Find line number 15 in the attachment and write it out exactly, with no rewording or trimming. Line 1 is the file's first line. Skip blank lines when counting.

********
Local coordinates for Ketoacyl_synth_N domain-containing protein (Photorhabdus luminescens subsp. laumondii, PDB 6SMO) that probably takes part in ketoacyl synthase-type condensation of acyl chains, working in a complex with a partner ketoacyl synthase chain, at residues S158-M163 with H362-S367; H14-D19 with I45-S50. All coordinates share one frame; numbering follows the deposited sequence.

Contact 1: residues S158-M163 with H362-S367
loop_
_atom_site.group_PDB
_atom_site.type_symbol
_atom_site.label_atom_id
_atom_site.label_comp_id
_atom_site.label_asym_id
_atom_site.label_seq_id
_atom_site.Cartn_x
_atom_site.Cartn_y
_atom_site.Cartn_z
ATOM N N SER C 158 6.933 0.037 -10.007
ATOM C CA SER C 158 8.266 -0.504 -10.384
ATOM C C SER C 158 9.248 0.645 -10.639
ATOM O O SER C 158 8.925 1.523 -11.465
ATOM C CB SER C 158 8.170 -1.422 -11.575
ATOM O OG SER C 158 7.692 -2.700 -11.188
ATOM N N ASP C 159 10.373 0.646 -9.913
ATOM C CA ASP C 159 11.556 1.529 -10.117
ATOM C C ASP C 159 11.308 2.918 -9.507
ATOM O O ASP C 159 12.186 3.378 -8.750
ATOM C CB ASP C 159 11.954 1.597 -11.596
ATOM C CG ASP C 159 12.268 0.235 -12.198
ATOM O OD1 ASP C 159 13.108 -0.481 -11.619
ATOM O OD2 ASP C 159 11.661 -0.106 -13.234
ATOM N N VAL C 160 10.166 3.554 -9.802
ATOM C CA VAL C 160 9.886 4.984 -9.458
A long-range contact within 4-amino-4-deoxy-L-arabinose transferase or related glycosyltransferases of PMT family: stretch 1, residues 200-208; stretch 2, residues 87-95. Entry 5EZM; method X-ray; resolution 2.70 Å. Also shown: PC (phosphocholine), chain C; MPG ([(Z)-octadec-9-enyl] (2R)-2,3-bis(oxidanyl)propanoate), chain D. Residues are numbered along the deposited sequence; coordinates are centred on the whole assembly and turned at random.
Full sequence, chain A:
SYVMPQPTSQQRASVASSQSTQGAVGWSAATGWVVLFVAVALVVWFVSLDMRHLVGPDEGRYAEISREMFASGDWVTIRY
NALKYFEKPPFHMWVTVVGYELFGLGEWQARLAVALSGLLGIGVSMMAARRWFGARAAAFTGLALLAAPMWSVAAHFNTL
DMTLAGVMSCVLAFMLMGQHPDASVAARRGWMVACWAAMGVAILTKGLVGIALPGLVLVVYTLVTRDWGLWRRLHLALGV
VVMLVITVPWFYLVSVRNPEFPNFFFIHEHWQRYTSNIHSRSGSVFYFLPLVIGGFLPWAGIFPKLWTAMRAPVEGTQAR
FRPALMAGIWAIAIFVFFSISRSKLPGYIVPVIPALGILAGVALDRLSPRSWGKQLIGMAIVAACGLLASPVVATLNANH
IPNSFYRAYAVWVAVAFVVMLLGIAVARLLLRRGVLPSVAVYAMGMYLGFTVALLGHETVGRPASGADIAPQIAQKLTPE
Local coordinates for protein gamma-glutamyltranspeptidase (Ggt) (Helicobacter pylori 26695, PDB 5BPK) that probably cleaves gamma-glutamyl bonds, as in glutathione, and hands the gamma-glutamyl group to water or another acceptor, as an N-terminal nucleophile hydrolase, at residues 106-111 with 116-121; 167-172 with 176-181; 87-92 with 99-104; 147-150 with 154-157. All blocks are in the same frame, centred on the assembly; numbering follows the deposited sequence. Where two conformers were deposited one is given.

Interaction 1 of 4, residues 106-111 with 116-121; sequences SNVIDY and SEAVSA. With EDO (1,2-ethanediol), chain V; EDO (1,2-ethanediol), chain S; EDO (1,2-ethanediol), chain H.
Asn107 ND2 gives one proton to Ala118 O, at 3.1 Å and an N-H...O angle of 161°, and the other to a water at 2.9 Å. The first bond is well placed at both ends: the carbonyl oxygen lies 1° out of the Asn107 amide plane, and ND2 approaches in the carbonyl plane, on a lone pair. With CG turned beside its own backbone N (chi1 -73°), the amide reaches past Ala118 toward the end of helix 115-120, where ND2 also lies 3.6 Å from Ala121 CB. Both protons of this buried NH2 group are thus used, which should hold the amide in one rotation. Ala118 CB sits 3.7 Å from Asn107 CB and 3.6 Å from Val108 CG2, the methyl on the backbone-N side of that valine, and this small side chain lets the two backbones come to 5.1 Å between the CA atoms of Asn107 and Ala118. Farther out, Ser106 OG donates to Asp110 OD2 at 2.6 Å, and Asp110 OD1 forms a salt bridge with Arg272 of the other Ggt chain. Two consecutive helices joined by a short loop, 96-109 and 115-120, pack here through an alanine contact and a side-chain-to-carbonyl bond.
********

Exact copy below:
ATOM C C SER C 158 9.248 0.645 -10.639